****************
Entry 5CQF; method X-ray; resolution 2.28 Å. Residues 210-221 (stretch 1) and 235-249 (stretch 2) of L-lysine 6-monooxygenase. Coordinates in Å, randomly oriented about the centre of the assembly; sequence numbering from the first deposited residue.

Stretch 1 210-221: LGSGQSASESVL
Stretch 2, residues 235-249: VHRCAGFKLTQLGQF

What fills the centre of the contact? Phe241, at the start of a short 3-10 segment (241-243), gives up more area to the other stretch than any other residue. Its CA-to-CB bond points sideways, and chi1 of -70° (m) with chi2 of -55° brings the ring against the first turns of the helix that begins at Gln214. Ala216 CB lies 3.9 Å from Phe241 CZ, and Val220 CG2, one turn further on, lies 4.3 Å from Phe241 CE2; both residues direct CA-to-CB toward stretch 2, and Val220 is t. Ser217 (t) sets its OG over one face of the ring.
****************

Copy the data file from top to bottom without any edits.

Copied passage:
Entry 5CQF; method X-ray; resolution 2.28 Å. Residues 210-221 (stretch 1) and 235-249 (stretch 2) of L-lysine 6-monooxygenase. Coordinates in Å, randomly oriented about the centre of the assembly; sequence numbering from the first deposited residue.

Stretch 1 210-221: LGSGQSASESVL
Stretch 2, residues 235-249: VHRCAGFKLTQLGQF

What fills the centre of the contact? Phe241, at the start of a short 3-10 segment (241-243), gives up more area to the other stretch than any other residue. Its CA-to-CB bond points sideways, and chi1 of -70° (m) with chi2 of -55° brings the ring against the first turns of the helix that begins at Gln214. Ala216 CB lies 3.9 Å from Phe241 CZ, and Val220 CG2, one turn further on, lies 4.3 Å from Phe241 CE2; both residues direct CA-to-CB toward stretch 2, and Val220 is t. Ser217 (t) sets its OG over one face of the ring.